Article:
Winter Garden and Landscape Chores
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Winter is an excellent time to prep those garden spaces for spring planting and to perform routine maintenance in the landscape.
One of the easiest chores to perform is a soil test. If you have not conducted a soil test within the past 2-3 years, then consider taking one utilizing the North Carolina Department of Agriculture Agronomic Division. Sample turn-around time is about 3-4 weeks in January, which still provides enough time to make applications of lime ahead of planting. Soil pH plays an important role in ensuring crops can access nutritional elements from soil. Excessively high or low pH values will hinder crop growth. Fertilizer recommendations will also be made with the soil test, but these applications should be held until a few weeks before planting.
Soil testing is also important for turf and landscape plants, which can suffer from improper soil pH or lack of fertilizer. Although we may apply various fertilizers during the year to our landscapes, it would be beneficial to perform a checkup utilizing a soil test every few years. Lime can be applied most any time of year, but large applications of nitrogen should be retained until growth begins in the spring.
This is especially important for centipedegrass. Do not be in a hurry to apply fertilizer to your centipede lawn in early spring. Wait until the first of May before you apply nitrogen to centipedegrass, and then only apply 0.5 pounds of nitrogen per thousand square feet. This may be the only nitrogen application that centipedegrass will require all season long. Also, pay attention to the products you choose. Weed and Feed products that combine a herbicide and fertilizer application into one can have limitations during spring green up. Follow product labels carefully to reduce the possibility of injury to turf.
Winter dormancy pruning can be conducted during the next couple of months. Fluctuating temperatures may create some early budding, but this should not hinder your pruning efforts. Plants such are apples, pears, and peaches need a good pruning during the winter to maintain proper form. To learn more about pruning of fruit trees, review the Extension publication ‘Training and Pruning Fruit Trees in N.C.’. You can also find several videos from Extension Tree Fruit Specialist Dr. Mike Parker for peach and pecan tree care through our NC State Extension YouTube Channel. Remember to hold off on heavy pruning of spring flowering shrubs like Azaleas and Camellia. Wait until they have flowered then proceed to make those cuts. Pruning of these plants early may result in removal of flower buds. Summer flowering plants like Crape myrtle and evergreen shrubs can be pruned immediately. However, try not to remove more than 1/3 of the canopy of any plant during one year. Light, corrective pruning all year long is much easier than large heavy pruning during winter. Winter pruning generally invigorates plants, so look out for a large flush of new growth in the spring. For specifics on when and how to make those pruning cuts, visit the NC State Extension publication ‘General Pruning Techniques’.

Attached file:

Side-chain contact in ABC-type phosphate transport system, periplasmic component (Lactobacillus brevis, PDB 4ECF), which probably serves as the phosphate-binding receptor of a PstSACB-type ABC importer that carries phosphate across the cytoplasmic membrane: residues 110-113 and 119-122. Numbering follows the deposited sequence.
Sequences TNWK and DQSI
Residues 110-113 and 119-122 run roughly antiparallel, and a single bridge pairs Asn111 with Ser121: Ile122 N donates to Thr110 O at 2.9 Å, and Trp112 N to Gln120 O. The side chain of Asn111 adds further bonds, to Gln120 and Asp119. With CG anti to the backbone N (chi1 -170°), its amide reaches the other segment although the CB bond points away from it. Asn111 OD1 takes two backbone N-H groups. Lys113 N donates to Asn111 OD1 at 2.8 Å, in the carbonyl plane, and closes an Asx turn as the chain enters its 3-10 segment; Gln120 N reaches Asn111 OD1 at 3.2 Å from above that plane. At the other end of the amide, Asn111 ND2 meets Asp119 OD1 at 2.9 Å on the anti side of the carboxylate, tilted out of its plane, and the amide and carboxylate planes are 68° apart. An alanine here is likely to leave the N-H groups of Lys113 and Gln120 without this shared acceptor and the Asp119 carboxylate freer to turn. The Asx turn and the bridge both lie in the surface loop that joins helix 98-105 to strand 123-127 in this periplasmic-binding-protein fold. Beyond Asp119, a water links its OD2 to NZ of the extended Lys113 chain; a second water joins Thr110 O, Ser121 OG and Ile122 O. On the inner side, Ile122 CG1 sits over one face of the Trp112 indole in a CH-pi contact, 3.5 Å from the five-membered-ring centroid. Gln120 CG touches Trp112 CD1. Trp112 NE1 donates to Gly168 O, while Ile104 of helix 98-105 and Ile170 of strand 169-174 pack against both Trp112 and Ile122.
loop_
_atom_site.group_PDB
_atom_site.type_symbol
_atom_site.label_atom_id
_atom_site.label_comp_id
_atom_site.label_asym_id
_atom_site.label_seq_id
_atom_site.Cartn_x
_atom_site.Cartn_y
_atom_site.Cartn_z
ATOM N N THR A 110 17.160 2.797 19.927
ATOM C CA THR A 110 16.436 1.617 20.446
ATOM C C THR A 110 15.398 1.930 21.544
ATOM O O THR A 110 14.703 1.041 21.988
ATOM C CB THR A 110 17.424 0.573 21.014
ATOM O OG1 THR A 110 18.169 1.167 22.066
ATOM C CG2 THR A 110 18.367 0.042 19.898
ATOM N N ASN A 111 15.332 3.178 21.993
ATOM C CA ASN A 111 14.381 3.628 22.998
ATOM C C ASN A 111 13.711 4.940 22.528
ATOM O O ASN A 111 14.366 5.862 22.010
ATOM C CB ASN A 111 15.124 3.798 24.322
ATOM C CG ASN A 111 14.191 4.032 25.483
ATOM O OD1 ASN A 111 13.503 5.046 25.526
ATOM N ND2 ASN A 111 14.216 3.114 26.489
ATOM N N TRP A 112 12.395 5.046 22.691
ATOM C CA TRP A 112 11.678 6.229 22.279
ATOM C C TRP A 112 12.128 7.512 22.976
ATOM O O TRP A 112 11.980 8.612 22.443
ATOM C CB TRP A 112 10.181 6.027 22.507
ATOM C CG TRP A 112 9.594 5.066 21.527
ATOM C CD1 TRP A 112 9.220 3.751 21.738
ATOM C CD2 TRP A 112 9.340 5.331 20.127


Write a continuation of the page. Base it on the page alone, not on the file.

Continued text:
Planting of trees and shrubs can be conducted almost year-round with containerized plants, but establishment is much easier when planting occurs during cooler parts of the year. With less demand for canopy growth, plants can focus energy on root development before the spring warm-up begins. Remember not to plant too deeply and encourage root growth by pruning back restricted roots systems that occur in containers. For more planting tips review the NC State Extension video series from Dr. Barbara Fair, Extension Horticultural Specialist
Lastly, be mindful of tilling soil in winter. Those who wish to get a head start on early vegetable production should wait until soil is sufficiently dry before cultivating. Tilling of wet soil will quickly create a hard plow layer that can be difficult for plants to grow through. Cabbages, carrots, peas, onions, rutabagas, and asparagus can be planted during the next few months. The colder the temperatures the slower the plants or seeds will grow. Protect young tender growth from hard freezes while plants become established. This is best accomplished through lightweight row covers that offer a few degrees of protection by helping to retain soil temperature gained during the day. For more information on vegetable gardening, review the Extension Vegetable Gardening website. Located on this site is information for planting dates, insect and disease recommendations, and even recommendations for gardening with youth.
For more information on any of these subjects, please contact Daniel Simpson at 252-745-4121 or email@example.com.